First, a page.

Other plans include having some sort of demo of sustainable
farming, and perhaps ag-tourism ativities like walking trails going through the farm, and maybe even a B&B. “The basis of all tourism,” he said, “is sustainability.”

Hamakua Springs is also experimenting with growing mushrooms
now, and looking into several other possibilities for using its free
electricity.

As we stopped and looked at the streams we kept coming
across, which ran under the old plantation roads we drove upon, Richard made an observation that I found interesting. In the Hawaiian way, the land is thought of as following the streams down from mountain to sea. In traditional ways, paths generally ran up-and-down the hill, following the shape of the ahupua‘a.

“But look at the plantation roads,” he said, and he pointed
out how they run across the land, from stream to stream. The plantation way was the opposite. Not “wrong” – just different.

Richard has plans to plant bamboo on the south sides of the
streams, which will keep the water cool and keep out invasive species.

At the farm, they continue to experiment with raising
tilapia
, which are in four blue pools next to the reservoir.

June & Tilapia.jpgJune with a full net

The pools are at different heights because they are using gravity to flow the water from one pool to the next, rather than a pump. Besides it being free, this oxygenates the water as it falls into the next pool. They are not raising the fish commercially at present, but give them to their workers.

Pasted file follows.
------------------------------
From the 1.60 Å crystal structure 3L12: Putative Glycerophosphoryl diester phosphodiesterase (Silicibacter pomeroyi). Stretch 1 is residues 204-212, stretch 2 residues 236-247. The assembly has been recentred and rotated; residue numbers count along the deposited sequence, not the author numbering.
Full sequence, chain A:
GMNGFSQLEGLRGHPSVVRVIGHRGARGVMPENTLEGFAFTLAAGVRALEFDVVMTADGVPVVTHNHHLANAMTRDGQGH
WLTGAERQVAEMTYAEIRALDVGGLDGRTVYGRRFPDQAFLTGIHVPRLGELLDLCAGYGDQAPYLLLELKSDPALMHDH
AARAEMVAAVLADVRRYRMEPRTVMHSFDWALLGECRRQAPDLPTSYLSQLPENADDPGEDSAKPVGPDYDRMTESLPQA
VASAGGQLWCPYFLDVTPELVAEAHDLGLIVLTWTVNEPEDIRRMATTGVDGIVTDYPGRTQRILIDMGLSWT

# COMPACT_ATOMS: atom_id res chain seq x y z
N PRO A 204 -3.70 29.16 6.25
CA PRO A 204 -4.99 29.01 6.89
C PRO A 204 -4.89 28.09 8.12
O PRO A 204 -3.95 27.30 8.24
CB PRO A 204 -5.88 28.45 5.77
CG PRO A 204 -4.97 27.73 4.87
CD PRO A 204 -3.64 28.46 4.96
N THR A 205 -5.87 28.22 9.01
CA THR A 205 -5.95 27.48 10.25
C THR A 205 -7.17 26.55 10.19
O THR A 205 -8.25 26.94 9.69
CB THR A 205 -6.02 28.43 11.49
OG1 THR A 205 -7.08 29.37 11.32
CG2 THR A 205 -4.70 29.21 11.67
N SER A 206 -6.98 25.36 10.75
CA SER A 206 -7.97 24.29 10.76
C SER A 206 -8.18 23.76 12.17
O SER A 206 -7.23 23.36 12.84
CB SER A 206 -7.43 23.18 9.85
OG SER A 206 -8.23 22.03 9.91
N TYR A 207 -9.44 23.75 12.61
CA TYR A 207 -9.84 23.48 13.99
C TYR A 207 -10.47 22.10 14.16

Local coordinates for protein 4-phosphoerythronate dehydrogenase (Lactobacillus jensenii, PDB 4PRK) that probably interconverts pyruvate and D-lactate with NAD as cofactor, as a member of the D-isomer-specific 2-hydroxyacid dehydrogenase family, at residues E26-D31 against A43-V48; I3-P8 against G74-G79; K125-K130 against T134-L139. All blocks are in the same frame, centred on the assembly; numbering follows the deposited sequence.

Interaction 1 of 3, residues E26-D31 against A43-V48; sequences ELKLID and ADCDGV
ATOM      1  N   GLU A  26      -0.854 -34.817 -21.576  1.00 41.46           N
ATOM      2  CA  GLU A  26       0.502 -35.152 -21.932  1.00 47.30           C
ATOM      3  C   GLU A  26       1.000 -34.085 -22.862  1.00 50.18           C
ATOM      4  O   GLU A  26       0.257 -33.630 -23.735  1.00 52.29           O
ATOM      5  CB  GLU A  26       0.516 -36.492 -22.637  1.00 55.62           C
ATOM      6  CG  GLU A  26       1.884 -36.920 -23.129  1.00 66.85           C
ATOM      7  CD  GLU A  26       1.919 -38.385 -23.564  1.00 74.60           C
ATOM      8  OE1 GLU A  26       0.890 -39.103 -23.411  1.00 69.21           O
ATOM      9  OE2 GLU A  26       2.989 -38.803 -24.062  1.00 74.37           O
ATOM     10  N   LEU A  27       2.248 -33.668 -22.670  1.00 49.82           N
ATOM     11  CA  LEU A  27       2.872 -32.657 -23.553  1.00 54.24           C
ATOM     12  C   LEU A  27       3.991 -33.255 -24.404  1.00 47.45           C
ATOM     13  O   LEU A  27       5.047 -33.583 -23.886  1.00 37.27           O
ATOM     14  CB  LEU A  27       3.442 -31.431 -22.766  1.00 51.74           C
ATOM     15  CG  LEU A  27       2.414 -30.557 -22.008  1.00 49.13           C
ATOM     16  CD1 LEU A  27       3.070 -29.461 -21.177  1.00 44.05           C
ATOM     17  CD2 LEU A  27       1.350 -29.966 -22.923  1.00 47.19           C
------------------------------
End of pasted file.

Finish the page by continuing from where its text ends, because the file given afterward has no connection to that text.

Everything that Richard does is geared toward achieving the same goal, and that is to keep his farm economically viable and sustainable.

If farmers make money, farmers will farm.

Continuing to farm means continuing to provide food for the local community, employing people locally and making it possible for local people to stay in Hawai‘i: This as opposed to people having to leave the islands, or their children having to leave the islands, in order to make a decent life for themselves.

The hydroelectric system means saving thousands per month in
electric bills, and being able to expand into other products and activities. It means the farm stays in business and provides for the surrounding community. It means people have jobs.

This is the same reason why, on a bigger scale, Richard is working to bring more geothermal into the mix on the Big Island: to decrease the stranglehold that high electricity costs have over us, so the rubbah slippah folk have breathing room, so that we all have more disposable income – which will, in turn, drive our local economy and make our islands more competitive with the rest of the world, and our standard of living higher, comparably.

When he says “rubbah slippah folk,” Richard told me, he’s always thinking first about the farm’s workers.